In one memorable crisis, he visits a doctor who he describes as being mouselike because he draws out the r’s in his speech “as if he were munching something in secret as he spoke.” Later, upon hearing news of the doctor’s death, he once more conflates simile with reality:
The first thing I asked myself when I heard the gruesome news was, “Were there any mice in the attic?” I needed to know. Because if the doctor was well and truly dead, a band of mice would have to set upon his corpse and extract all the mouse matter he had borrowed during his lifetime to be able to carry on his illegal human existence.
In another crisis, he sees a photograph of himself and is momentarily unable to determine which of the two is his real state: the man looking at the photo, or the image of that same man gazing back. The realities of both states are equal. “The fact that I could move, that I was alive,” he thinks, “was merely a matter of chance, a senseless adventure.” Though it seems paradoxical, his humanity itself is a prime example of that arbitrary-precision of the world that so infuriates him; with nothing inherently meaningful about human life, he may as well be reduced to a single, static photograph.
The objects that can set off a new crisis seem limitless, and Blecher pulls no punches when it comes to his narrator’s thoughtful intellectualism. As a result, reading Adventures in Immediate Irreality is a demanding experience. Like the similarly unnamed narrators in Dostoevsky’s Notes from Underground and Knut Hamsun’s Hunger, Blecher’s protagonist is interested in the people, places, and events around him only insofar as they reveal glimpses of larger metaphysical truths. As such, there is little that resembles a traditional plot or narrative arc. Instead, the tension and intrigue come from the constant ebb and flow of the narrator’s psychological well-being, and the diverse ways in which his internal and external realities butt up against one another. It is a difficult, dense, and fascinating treatise on how a human being comes to terms with all those things that life can never be.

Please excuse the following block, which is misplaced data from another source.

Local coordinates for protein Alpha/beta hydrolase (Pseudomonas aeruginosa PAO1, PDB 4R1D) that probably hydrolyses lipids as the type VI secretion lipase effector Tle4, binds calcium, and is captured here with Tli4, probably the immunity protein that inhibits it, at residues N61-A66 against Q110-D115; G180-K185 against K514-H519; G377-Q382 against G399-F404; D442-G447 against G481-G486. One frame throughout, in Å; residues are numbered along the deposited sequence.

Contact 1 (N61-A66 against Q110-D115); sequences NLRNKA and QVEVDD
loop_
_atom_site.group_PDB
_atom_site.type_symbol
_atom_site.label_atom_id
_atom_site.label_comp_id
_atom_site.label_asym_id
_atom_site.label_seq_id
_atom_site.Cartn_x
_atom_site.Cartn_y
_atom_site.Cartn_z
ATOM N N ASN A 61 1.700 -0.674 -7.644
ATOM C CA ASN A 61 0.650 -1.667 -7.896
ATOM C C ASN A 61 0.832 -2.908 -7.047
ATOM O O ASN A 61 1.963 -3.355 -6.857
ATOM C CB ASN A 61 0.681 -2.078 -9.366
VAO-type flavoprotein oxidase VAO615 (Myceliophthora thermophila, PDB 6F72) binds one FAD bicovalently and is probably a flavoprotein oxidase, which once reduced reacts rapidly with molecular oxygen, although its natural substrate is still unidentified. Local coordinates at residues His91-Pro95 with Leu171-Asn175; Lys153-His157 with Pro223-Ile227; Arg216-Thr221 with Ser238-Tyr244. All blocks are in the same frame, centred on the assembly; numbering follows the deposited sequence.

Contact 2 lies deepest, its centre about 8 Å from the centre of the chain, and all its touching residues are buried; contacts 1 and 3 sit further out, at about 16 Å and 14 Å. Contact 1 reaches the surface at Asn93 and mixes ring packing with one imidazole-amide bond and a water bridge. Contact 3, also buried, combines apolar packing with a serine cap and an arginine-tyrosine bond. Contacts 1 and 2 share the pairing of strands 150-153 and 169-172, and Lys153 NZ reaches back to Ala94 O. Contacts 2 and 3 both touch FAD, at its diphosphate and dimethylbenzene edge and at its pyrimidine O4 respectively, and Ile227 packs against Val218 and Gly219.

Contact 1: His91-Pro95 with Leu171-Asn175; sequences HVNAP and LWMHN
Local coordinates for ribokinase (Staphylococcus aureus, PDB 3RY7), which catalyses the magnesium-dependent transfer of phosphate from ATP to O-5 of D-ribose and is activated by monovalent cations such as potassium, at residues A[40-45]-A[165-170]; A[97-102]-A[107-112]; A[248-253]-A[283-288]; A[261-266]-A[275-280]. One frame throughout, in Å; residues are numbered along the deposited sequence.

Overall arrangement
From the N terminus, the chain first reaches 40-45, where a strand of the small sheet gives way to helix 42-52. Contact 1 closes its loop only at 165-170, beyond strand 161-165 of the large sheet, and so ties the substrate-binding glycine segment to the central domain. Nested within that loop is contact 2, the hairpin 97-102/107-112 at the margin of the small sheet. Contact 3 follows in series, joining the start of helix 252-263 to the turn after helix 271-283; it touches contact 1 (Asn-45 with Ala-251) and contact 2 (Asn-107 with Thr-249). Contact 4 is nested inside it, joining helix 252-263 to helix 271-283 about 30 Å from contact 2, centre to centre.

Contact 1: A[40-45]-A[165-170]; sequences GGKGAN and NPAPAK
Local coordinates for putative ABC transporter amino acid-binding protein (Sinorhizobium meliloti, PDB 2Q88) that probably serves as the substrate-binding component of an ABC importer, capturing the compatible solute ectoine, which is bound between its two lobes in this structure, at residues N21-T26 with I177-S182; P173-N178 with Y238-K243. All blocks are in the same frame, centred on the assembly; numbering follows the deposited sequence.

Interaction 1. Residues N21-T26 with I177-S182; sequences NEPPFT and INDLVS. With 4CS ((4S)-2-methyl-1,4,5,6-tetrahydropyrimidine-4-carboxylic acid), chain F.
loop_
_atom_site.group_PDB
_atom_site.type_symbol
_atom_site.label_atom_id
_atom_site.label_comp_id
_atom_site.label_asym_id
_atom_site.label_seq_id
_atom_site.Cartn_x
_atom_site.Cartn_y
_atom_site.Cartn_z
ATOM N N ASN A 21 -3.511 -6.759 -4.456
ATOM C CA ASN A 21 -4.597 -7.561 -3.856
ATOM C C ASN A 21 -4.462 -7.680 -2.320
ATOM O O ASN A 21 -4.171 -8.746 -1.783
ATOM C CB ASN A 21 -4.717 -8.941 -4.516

It is also sneakily fun. When the narrator confronts Edda, ready at last to reveal to her his true nature as a tree, he is rendered unable to speak, and becomes almost literally rooted to his spot:
What made the blood pound in my head was that Edda could not be other than a woman with well-groomed hair, violet-blue eyes, and a smile at the corners of her lips. What could I do with a precision so severe? How, for instance could I make her understand that I am a tree? I would have had to send its giant, magnificent crown with all its branches and leaves through the air using immaterial, formless words. How might I have done that?
There are many words and few answers within Blecher’s work, but one does emerge from its pages with an enhanced skepticism of that which had previously been taken at face value. Such a transformation in the reader is perhaps fleeting, but its very arrival and subsequent dispersal lends an authoritative relevance to the novel’s questions regarding human nature.
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Cory Johnston is the Books Editor of The Literary Review.